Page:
Remembering Marcus White


Surreal is the single word that best described the muggy Thursday afternoon. Framed by the barrage of gunshots, and the now cordoned off rush hour West Broadway Avenue, and framed by the sound of news helicopters swooping low over the avenue and by a sea of police blue, scores of North Minneapolis residents and workers stood in knots of four to five, again asking, “Why?”

Marcus White, 19, a neighborhood young man and former North High student, collapsed dead in a hail of gunfire. Witnesses said a man in a Mohawk haircut aimed point blank at White, firing several rounds, killing White in cold blood. The killer also shot White’s companion, who was taken to North Memorial Hospital, but whose wound was not life threatening.

Police officers on the scene told people who asked, the murder appeared to be the result of a specific interaction or conflict between the people involved. The shooting, they said, was not part of anything bigger like a retribution situation, but was nonetheless a regrettable, senseless crime. The officers’ comments anticipated bystanders’ efforts to evaluate whether there was a connection between this murder, and that of Brian Cole, who was killed nearby last month on Juneteenth Day.

Cole and White, only slightly apart in age, both played basketball in school and community teams. White, like Cole, was also an extremely popular young man, a leader among his peers, respected by adults and young children in his family and in the community. White was a volunteer staffer for the Northside Peace Games inaugural season last year. His positive contribution of energy, hard work, and connectedness was hoped for this year as well.

Said Michelle Martin, executive director of the PEACE Foundation, “This news is particularly devastating to me because Marcus was a PEACE Games youth worker last year, hired to recruit basketball teams and help run the games. He was a diligent and committed worker who was trying to navigate a positive course for his future. He talked to me about the challenge of standing up for a future in the midst of the chaos of the street and the lack of opportunities for a kid like him.

“During the PEACE Games, when the competition finals for basketball were in jeopardy of being cancelled due to an incident that occurred after a semi-final game, Marcus was a vocal advocate that the games continue. At a
critical decision-making meeting of partners, Marcus pleaded, ‘I’ve worked hard to make this happen. Please let us finish what we started. We need something positive.’ His voice was heard, the decision to continue was made, and we held the final games without incident.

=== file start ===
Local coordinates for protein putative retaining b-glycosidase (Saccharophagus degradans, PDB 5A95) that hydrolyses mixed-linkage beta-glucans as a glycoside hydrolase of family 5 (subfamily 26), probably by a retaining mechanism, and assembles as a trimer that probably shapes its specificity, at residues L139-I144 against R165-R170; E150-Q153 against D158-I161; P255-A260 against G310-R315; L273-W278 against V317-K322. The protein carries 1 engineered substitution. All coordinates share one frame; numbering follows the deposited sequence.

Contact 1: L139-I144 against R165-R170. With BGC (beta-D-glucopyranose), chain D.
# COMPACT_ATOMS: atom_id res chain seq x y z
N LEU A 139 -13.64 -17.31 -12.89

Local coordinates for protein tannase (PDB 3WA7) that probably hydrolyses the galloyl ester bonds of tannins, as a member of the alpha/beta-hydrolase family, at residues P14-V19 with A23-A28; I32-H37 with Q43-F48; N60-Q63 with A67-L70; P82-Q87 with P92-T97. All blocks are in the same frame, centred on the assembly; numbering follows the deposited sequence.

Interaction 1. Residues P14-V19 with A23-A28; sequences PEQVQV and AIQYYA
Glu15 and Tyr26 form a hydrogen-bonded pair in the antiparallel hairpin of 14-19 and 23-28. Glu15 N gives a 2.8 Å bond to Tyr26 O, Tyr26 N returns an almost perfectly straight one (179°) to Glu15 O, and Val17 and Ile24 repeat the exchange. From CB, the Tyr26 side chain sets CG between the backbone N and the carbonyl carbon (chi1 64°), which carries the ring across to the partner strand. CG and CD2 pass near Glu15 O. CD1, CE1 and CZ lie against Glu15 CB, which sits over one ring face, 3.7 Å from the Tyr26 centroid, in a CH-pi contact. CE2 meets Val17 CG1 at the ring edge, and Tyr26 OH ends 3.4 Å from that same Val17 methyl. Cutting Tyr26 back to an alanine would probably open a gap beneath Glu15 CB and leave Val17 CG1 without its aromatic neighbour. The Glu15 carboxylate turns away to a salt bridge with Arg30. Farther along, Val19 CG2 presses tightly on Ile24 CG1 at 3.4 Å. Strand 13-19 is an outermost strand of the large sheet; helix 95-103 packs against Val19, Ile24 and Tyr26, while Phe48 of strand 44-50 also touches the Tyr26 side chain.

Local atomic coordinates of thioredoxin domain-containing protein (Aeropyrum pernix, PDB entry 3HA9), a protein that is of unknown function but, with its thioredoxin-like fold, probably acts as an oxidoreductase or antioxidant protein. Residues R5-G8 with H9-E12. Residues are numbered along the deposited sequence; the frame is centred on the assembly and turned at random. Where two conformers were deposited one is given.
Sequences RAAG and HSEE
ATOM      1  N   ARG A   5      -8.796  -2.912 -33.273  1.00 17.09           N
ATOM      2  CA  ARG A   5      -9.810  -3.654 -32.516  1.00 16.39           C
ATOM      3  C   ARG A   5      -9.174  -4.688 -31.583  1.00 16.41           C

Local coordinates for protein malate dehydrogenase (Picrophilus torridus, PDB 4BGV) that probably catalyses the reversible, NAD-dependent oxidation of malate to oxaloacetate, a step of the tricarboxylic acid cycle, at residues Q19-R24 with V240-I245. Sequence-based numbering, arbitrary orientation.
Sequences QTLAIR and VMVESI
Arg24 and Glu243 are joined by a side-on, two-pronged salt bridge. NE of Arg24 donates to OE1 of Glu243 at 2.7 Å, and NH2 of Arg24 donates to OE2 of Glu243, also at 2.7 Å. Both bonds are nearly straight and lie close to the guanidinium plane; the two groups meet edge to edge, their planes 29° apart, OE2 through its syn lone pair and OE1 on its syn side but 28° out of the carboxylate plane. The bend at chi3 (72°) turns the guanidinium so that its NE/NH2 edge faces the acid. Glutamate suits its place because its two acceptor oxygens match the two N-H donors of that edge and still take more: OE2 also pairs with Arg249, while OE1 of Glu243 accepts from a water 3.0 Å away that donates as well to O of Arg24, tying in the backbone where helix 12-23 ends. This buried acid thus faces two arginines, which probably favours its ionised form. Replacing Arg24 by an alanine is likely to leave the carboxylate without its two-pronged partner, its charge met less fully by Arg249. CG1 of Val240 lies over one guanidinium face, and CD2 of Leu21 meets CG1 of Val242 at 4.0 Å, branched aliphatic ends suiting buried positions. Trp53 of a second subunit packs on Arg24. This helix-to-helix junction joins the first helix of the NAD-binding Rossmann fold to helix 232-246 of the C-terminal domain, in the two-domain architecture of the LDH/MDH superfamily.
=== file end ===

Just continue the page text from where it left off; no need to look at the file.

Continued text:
“Though I didn’t know him well, his presence during the PEACE Games last summer had been a sign of hope to me. “

Officers amiably and reassuringly worked the crowd, answering questions, consoling, taking notes, talking to the press. One woman asked was there any truth to a rumor that the assailant had kidnapped the infant child of the wounded woman. Officers assured her that no child was missing and that no child had been kidnapped.

The woman’s child was in the safe custody of relatives, they said.

At a press conference July 16, State Representative Keith Ellison, the DFL endorsed candidate for U. S. House of Representatives for Minnesota’s 5th Congressional District, joined by Fifth Ward City Council Member Don Samuels, said the escalation in gun violence in Minneapolis and across the nation is evidence of the need for changing federal policies that allow access to guns without the accountability.

Ellison said he supported the McCain-Feingold legislative proposals that required registration of guns sold at gun shows, as well as those sold by licensed retail gun businesses. Most guns sold in stores require registration and in many cases, registration includes a background check and waiting period.

People buy guns directly from other people who are operating and gun enthusiasts and collectors at networks of trade shows all across the nation, Ellison said. Those sales need the same or greater scrutiny and the accountability that gun registration and background check require, he said.

Ellison blasted Republican foot-dragging on enacting strong gun registration laws that might have prevented or diminished access to the gun by Marcus White’s killer.

He said American communities and urban neighborhoods in particular are being left high and dry by wrong-headed federal policy that allocates more than $10 billion per month to fight a war in Iraq, but cuts the $1 billion a year that had been allocated to add police officers to the streets in cities like Minneapolis and St. Paul.

The “Clinton Cops” funding, as the spending for local public safety hires authorized by former president Bill Clinton was called, meant more than 80 additional officers could have been on the streets in Minneapolis. Overall, he said, the Minneapolis Police Department is down by about 400 officers due to federal and state funding cuts.

Samuels also placed White’s murder in a bigger context. He said it now seems our community is bent on killing its best and brightest. Our kids are not fighting against Iraqi or Iranian enemies, he said. “We are doing it to ourselves.”

VJ Smith, founder of MADDADS, an advocacy organization, focused on violence prevention and reduction. He said these murders reflect a new cowardice in and among some of our young people. He said it takes courage to talk, to argue, to reason and resolve conflict. Cowards don’t have the courage to talk. They terminate, he said.

Smith said black men must step forward and connect with young men and women who need guidance for their sake and for the sake of our community.